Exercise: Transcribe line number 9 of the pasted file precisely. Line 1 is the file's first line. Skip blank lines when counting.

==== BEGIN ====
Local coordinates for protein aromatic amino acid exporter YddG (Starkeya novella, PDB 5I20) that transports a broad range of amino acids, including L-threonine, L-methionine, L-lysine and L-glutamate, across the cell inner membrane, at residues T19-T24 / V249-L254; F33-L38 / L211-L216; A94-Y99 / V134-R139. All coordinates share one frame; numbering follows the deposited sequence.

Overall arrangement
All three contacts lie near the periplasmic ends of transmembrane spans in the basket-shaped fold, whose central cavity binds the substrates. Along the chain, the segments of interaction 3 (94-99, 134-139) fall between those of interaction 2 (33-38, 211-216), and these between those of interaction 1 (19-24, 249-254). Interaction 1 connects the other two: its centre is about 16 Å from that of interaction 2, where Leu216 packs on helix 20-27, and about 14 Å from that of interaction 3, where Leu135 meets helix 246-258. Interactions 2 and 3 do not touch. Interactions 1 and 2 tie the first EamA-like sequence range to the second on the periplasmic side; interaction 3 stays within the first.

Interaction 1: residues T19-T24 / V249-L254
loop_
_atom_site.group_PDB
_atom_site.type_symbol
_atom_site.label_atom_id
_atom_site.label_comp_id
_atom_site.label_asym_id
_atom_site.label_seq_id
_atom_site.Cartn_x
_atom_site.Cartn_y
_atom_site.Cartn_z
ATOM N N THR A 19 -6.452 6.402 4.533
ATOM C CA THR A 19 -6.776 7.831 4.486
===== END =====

_atom_site.label_comp_id